*When I write in my journal (that is, as I record my conversation with God), I call it “the book” and not “my book.” It is no more mine than my children are mine. I carry responsibility for it, but not ownership.
*It helps that every work day I drive over the same stretch of pavement where God dropped the outline for the book into my head. Writing is my hard work, yes, but the concept is God’s alone.
Shirlee, I try to remember that the stories are write are from God’s mind and heart, not so much my own. I loved what you said about you carrying responsibility for it but not ownership. Good words. 🙂
Mother Teresa — ‘I’m a little pencil in the hand of a writing God, who is sending a love letter to the world.’
I struggle with this when it comes to platform. It’s easy to be jealous when a new blogger’s readership explodes and my growth remains slow and steady.
In a writer’s group I belong to, there is a constant affirmation that I am uniquely prepared to share words no one else has. Even if we were to all write about the same specific topic, each of our responses would be different. If I didn’t write, my perspective would be missing.
Becky, I’ve struggled with blog-envy too. You’re blessed to have a writer’s group that affirms you for who God created you to be. And I loved what you said about, if you didn’t write, your perspective would be missing. What a great thought.
Ditto for me with blog-envy and to be honest, the fear of not even having a platform. However, God is dealing with me on this issue with the assurance that He will give me something to say, in His time.
I memorized this poem a long time ago – ‘Richard Cory’, by Edward Arlington Robinson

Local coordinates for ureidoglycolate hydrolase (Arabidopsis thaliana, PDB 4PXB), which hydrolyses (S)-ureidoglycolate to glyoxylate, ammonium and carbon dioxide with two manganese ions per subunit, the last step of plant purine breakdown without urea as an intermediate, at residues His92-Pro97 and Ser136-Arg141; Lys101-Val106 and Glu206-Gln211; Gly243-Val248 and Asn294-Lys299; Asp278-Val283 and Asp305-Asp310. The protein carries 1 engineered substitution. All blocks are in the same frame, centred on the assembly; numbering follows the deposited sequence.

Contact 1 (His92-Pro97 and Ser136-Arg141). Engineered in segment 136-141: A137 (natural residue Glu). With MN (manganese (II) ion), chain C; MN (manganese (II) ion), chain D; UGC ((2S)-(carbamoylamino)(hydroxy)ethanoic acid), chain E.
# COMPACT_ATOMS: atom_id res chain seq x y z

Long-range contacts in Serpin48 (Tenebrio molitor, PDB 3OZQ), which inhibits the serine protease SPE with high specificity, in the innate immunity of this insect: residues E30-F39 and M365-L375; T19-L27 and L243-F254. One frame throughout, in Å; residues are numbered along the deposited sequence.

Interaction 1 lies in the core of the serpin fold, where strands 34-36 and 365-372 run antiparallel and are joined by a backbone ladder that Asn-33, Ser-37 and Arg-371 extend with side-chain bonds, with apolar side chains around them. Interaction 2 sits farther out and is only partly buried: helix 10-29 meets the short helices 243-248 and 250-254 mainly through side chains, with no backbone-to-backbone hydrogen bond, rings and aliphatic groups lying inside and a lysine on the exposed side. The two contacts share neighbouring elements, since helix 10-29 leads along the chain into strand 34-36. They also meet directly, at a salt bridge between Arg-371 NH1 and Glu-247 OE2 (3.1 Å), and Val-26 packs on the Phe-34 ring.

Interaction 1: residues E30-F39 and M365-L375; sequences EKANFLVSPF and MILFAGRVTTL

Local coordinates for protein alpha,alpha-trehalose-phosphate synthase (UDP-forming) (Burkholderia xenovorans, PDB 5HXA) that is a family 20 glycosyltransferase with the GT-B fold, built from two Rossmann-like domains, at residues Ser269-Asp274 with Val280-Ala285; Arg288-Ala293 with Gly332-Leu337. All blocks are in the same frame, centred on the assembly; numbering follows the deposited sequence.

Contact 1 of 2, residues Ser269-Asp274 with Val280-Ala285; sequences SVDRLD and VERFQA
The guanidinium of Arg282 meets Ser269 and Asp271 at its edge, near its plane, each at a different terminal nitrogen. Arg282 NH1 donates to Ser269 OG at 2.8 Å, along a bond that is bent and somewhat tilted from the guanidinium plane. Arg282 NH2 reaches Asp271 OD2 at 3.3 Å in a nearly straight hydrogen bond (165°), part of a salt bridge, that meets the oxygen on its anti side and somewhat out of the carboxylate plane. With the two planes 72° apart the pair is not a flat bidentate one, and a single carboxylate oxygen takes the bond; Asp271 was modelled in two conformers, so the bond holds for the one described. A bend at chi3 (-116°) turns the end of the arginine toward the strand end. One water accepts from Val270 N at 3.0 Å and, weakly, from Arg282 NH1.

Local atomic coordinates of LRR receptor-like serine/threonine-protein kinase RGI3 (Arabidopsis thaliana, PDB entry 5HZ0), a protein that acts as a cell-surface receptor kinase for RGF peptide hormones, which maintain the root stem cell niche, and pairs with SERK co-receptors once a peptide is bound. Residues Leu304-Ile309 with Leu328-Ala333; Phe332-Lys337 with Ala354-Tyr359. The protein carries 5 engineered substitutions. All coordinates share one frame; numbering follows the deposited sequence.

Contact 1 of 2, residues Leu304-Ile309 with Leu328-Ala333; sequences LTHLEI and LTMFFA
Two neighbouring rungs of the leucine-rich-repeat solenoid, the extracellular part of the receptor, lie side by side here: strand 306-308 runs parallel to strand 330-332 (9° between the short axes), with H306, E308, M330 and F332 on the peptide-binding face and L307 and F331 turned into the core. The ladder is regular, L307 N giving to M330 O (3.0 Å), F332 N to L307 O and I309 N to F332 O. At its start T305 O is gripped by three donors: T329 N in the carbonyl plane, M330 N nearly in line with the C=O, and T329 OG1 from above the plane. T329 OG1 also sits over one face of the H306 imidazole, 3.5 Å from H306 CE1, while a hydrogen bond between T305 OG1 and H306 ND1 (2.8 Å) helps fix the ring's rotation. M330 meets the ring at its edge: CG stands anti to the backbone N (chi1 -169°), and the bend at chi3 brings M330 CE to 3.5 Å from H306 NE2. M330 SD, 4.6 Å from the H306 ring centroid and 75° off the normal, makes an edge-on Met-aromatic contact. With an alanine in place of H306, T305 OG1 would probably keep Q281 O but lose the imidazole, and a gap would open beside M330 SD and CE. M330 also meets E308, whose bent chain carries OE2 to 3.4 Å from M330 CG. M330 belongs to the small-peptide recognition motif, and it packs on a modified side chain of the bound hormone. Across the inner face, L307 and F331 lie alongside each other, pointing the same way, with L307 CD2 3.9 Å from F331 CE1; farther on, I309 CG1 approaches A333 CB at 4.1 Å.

Whenever Richard Cory went down town,
We people on the pavement looked at him:
He was a gentleman from sole to crown,
Clean favored, and imperially slim.
And he was always quietly arrayed,
And he was always human when he talked;
But still he fluttered pulses when he said,
‘Good-morning,’ and he glittered when he walked.
And he was rich – yes, richer than a king –
And admirably schooled in every grace:
In fine, we thought that he was everything
To make us wish that we were in his place.
So on we worked, and waited for the light,
And went without the meat, and cursed the bread;
And Richard Cory, one calm summer night,
Went home and put a bullet through his head.
Profound, Andrew. Such a vivid reminder that we only see one facet of people. We don’t really know what’s happening behind the screen we see. Needed that reminder.
I know this poem. Used it as a context question for some exams. Never read the first two verses though. Good to know it had a message, and not just some literary device.
Mary, professional jealousy rears its ugly head on a regular basis for me, and has since I began writing. If anything, it gets worse as I have more novels published. Although I’ve been pleased that Christian authors are much more willing to help other authors than is the case in the secular writing world, we’re not immune to jealousy. Thanks for the reminder, and for helpful words from authors who are subject to the same things the rest of us are.
Richard, I so appreciate your perspective. Being on the other side of the “published” bridge, it’s good to know that I’ll have to continue to guard my heart if/when I get punished. I’m so thankful Christian authors are willing to help each other. I’d probably not still be writing if Christian authors hadn’t helped me along. 🙂
Mary, I have dealt with some jealousy, although I blush at calling it that. When I see friends who have moved ahead of me on this journey, I’m so happy for them, but I’m also jealous, wondering if my turn will ever come. I’ve discovered these thoughts are draining and discouraging. I’m learning the necessity of letting go of those thoughts and remembering the writing journey God has me on is 1) MY journey, and 2) the best one for me to be on. God knows what His plans are for me. He knows the story of my life, and I need to choose to trust Him and not be looking all around me, comparing my perceived lack with others’ perceived success.
I stopped having a problem with jealousy when I realized that it was just disguised ingratitude, and a rejection of what was good in my life.
* So, right now, I look around at the dogs crowding my feet…and know that if I had been ‘successful’ when BPH was written, and it had made the best-seller lists, a lot of these guys would not have survived. The roads I took through my literary desert allowed me to find them, and bring them home. If I had been away on book tours, these wagging tails would have been stilled forever.
* I wouldn’t trade what I have for any dream. If my books sell well, fine, but I am equipped to be happy already.